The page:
If your published work uses cclib, please support its development by citing the following article:
N. M. O'Boyle, A. L. Tenderholt, K. M. Langner, cclib: a library for package-independent computational chemistry algorithms, J. Comp. Chem. 2008, 29, 839-845

Major changes since cclib 1.1
  • Move project to github
  • Transition to Python 3 (Python 2.7 will still work)
  • Add a multifile mode to ccget script
  • Extract vibrational displacements for ORCA
  • Extract natural atom charges for Gaussian (Fedor Zhuravlev)
  • Updated test file versions to ADF2013.01, GAMESS-US 2012, Gaussian09, Molpro 2012 and ORCA 3.0.1
  • Many bugfixes, thanks to Scott McKechnie, Tamilmani S, Melchor Sanchez, Clyde Fare, Julien Idé and Andrew Warden

Saturday 3 May 2014

Turning vim into an IDE: Part 2

Something that's really useful is syntax checking. It can save a lot of time (not to mention frustration) if you can find errors *before* you run your scripts. The Syntastic plugin for vim can be used for this. As far as I can tell, it doesn't do any syntax checking itself, but rather is the glue that links other syntax checkers to vim.

First things first, to simplify matters (*), let's rename _gvimrc to .vimrc (easier to use the commandline for this).

Next let's install Syntastic:

1. Create the folder "vimfiles" in your home directory if not already present, e.g. C:\Users\Noel\vimfiles
2. If you don't already have it, you need to install the Pathogen plugin (this plugin makes it easy to install other plugins):
a. Download the zip
b. Extract the zip into vimfiles (thus creating vimfiles/autoload/pathogen.vim)
c. Create a directory called bundle in vimfiles (this is where to put plugins managed by Pathogen)
d. Add "call pathogen#infect()" near the start of your .vimrc
3. Install Syntastic as described on its website:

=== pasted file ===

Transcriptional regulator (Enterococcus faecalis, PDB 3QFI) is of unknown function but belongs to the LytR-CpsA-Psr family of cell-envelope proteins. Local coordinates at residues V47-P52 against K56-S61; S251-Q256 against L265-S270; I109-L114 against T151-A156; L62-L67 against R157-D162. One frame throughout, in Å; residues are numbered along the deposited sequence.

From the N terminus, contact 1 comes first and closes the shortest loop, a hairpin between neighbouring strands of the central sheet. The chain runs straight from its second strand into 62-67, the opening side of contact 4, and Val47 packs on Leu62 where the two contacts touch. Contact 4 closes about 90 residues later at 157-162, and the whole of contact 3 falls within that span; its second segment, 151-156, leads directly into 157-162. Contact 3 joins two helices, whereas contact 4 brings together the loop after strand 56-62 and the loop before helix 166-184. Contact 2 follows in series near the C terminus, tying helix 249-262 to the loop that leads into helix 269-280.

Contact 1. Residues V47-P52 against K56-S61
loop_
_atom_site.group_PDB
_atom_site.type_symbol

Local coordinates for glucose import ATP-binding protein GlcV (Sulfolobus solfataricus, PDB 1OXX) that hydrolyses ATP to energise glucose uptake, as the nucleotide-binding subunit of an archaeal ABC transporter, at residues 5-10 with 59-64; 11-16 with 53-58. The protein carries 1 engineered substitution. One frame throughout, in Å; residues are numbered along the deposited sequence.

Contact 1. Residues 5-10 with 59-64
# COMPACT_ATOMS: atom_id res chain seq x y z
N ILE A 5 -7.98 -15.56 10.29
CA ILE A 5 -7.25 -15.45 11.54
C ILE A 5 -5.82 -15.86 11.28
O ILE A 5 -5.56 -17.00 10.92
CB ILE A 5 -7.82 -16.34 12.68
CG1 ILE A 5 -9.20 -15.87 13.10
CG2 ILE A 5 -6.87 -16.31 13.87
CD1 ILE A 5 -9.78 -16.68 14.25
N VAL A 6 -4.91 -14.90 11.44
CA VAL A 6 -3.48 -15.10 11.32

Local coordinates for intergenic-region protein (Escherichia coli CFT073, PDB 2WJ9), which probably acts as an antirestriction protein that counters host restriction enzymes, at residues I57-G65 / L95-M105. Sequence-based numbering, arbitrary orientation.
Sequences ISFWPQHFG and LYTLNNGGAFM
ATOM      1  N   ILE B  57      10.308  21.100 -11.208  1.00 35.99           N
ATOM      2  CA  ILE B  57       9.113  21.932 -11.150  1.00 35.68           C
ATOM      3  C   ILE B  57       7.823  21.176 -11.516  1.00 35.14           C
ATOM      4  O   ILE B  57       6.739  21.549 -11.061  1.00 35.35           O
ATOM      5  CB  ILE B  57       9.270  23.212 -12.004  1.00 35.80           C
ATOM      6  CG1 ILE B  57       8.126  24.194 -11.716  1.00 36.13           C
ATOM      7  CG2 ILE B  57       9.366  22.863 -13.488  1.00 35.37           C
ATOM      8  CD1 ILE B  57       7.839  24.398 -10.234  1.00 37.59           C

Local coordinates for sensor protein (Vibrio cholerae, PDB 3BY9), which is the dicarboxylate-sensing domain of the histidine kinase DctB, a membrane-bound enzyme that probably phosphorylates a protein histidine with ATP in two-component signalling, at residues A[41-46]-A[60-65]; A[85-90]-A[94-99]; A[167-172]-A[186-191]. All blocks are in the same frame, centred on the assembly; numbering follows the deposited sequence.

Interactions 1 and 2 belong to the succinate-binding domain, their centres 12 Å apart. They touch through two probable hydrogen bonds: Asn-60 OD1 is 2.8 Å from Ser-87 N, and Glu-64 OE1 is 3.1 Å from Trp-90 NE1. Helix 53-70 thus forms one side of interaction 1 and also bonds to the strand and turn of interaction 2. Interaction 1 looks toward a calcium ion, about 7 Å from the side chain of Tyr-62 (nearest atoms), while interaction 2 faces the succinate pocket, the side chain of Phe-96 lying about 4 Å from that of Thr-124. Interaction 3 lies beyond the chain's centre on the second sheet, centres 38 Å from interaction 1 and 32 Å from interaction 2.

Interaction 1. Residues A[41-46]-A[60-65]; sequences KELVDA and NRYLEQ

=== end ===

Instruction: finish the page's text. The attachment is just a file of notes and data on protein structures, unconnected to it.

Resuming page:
a. cd C:\Users\Noel\vimfiles\bundle
b. git clone
c. Test by opening a file in gvim, and checking for error messages after typing ":Helptags"

Next, let's say we want to add some syntax checkers for Python. Your choices are pyflakes, pylint, flakes8 and Python itself. It's not either/or - you can include as many as you want. Note that flakes8 is a combination of pyflakes, pep8 (PEP8 style checker), and McCabe (cyclomatic complexity checker). I'm not so keen on style checkers and so I'm going to go just with pyflakes and Python.

1. If you don't have pip (the Python package manager), then install it
2. Install pyflakes with pip ("C:\Python27\Scripts\pip.exe install --upgrade pyflakes")
3. Add C:\Python27\Scripts to the front of your Windows PATH if not already present
3. Configure Syntastic by adding the following to .vimrc:
let g:syntastic_python_checkers = ['pyflakes', 'python']
let g:syntastic_auto_loc_list = 1
4. Open a Python file and check that pyflakes and python are listed when you type ":SyntasticInfo"

The screenshot at the top of the post shows the plugin in action. It's triggered every time you save a file.

* This is necessary because the call to pathogen#infect() is ignored if in _gvimrc (I don't know why). If instead we used _vimrc, then the _vimrc installed in C:\Program Files (x86)\_vimrc is ignored (and we miss CTRL+C/V behaviour for example). This leaves us with .vimrc.

Sunday 20 April 2014

QM Speed Test: Firefly and wrap up

You can find my latest results, this time for Firefly, over on my Github page. The summary is that it's slightly faster than NWChem for HF calculations, but much faster for B3LYP calculations. I also tried using FreeON but although it appeared to compile fine, it didn't run correctly on the CentOS system I have been using for testing.

Someone raised the point that these are not like-for-like comparisons in terms of all of the program parameters (integration grid size, convergence criteria, etc, etc.). Pedro Silva investigated the effect of grid-size on the speed and results, and tried to normalise across GAMESS, Q-Chem and Firefly. However, our intention here is to give an idea of comparative speeds using the defaults as some sort of baseline, but also because it reflects typical use.